Christmas With an Eating Disorder

We know that Christmas can be a really difficult time of year for many people with eating disorders. Even if you don’t celebrate Christmas yourself, it can be hard to avoid increased food talk, and the sense that this time should be spent having fun may make people feel isolated and pressured. This year, coronavirus restrictions around the country may mean you have additional worries about the coming festive season. The information on this page is to help you address some of the concerns you might have, and make plans to take care of your wellbeing.

It’s a good idea to talk with people you trust about your concerns and what they can do to support you during the run-up to Christmas and Christmas itself. Also remember that Beat’s Helpline does not close over Christmas; you can call us for support from 4pm – 8pm from 24 December through to 1 January.

Not being able to spend Christmas as planned

You may be facing a Christmas that looks different to usual, for example if the three-household rule means you won’t be able to see everyone you usually do, if you’re struggling with travel arrangements, or if you or someone you’d usually see at Christmas feels there is significant risk to having Christmas as usual. At a time when careful planning can help so much with getting through the holiday, we understand this is very worrying for a lot of people.

We encourage you to think about what your Christmas might look like if your usual plans may not go ahead. This may help you to feel surer about what is going to happen and address areas where you may want to put in place extra support or ways to cope with difficult situations. You can download our template to help you with this.

We advise people to follow local and national guidance around coronavirus. However, you and those you’re spending Christmas with may feel differently about the level of risk, or interpret parts of the guidance differently. This may be difficult to navigate and could cause more anxiety at a time that is often already hard. It could help to write down your thoughts about the situation and what you’re personally comfortable with, then discuss this with the people you’d like to see at Christmas to see where there is common ground and where there may be room for compromise (within the boundaries of official guidance).

It may also be useful to think about what parts of your usual Christmas routine are necessary for your wellbeing, and which bits might be easier to change this year – for example, is there a particular person who usually supports you who you might be able to see by themselves rather than in a group?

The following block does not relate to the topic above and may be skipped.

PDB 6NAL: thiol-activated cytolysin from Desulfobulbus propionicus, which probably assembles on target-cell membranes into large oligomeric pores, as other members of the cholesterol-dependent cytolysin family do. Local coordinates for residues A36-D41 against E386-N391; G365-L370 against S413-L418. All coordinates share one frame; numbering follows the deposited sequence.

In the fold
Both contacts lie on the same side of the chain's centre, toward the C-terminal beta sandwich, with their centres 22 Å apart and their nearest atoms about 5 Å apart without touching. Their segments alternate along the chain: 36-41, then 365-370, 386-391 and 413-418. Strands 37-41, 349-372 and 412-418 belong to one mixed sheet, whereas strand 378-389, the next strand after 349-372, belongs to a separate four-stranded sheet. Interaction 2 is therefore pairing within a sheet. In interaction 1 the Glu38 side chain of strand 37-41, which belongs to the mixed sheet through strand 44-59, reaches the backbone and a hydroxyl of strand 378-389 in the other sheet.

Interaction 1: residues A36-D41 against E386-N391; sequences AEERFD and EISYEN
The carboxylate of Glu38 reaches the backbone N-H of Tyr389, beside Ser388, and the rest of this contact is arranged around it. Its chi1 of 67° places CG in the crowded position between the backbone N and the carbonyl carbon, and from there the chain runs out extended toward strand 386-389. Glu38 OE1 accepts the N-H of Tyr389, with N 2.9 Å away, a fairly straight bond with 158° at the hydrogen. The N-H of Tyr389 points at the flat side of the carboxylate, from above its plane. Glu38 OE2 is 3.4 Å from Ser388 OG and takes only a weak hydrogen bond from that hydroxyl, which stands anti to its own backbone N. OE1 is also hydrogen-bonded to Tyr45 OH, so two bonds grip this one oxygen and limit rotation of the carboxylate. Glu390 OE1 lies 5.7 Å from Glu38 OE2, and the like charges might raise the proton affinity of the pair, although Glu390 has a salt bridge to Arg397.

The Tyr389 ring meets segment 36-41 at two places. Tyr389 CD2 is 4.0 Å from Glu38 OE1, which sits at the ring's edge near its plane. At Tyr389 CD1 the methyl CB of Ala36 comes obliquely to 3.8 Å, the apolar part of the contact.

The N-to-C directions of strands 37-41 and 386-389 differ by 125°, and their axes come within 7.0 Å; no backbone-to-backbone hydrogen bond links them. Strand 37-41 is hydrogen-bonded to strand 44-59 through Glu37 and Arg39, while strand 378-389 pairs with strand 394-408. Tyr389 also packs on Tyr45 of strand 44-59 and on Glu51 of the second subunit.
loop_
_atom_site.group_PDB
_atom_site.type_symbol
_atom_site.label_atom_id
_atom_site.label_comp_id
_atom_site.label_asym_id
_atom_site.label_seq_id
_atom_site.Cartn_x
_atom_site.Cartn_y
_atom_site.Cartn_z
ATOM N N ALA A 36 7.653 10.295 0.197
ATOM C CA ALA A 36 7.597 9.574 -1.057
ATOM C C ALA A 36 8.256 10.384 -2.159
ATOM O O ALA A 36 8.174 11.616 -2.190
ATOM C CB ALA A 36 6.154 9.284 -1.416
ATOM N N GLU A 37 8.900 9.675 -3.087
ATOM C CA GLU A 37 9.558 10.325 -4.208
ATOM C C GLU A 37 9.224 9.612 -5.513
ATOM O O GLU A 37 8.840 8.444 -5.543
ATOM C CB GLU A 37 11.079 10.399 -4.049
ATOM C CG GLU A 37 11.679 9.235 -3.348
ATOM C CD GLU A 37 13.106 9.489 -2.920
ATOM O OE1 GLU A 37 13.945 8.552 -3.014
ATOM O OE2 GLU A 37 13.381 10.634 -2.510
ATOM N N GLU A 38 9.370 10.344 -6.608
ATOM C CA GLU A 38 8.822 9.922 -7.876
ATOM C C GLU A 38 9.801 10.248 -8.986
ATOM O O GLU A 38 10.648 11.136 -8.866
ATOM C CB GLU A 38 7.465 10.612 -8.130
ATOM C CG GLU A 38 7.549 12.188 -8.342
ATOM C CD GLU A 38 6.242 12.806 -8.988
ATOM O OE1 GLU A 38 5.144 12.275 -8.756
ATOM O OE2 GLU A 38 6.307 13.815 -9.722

The focus on food

It’s almost impossible to get away from food at this time of year, and this along with encouragement by others to “indulge” can be stressful or upsetting. It may create additional pressure to eat, or cause increased worry about bingeing.

  • You may find you can minimise exposure from adverts and supermarket aisles in the run-up to Christmas by, for example, using an adblocker online, or asking someone else to do the shopping.
  • Thinking about what you’ll eat for Christmas dinner and other meals ahead of time, or even having a practice meal, might help. You can talk about the things that are worrying you and how to address them with your loved ones. Agreeing on the food you’ll be eating, what time meals will be, portion sizes and who else will be there means you know what to expect, and don’t have to make decisions on the spot.
  • Anxieties might be worse if the table is covered in food, so keeping some food elsewhere, or even serving the meal fully away from the table could help. You may feel less “watched” if you’re having different food or portions, and have less concern about extra food being added to your plate without you asking.
  • Think about what would be most comfortable when serving food. The trend might be for people to serve themselves, or for one person to dish up everyone’s meals, but think about what would make you most comfortable – you could speak to someone supportive about what you feel able to eat and have them get your food for you, copy their portion if you’d rather serve yourself but aren’t sure what to take, or just have them come with you while you serve yourself if you’d find their presence helpful.
  • Distractions during meals, like having music on can help. You may also find it helpful to think of distractions for after the meal, as this is when you’re most likely to feel the urge to binge or get rid of food eaten – plan these beforehand and consider having post-meal conversation or activities away from the table.
  • The idea of sitting at the table for hours can feel overwhelming, so it may help to agree on an amount of time to spend at the table, and when it’s okay to leave.
  • It can help to talk through things like traditional stocking fillers and whether they should be part of Christmas this year. If you’re worried about being given food-based gifts, for example by people who aren’t aware of the eating disorder, you could talk with someone you trust about what you’d like to do with these before opening presents.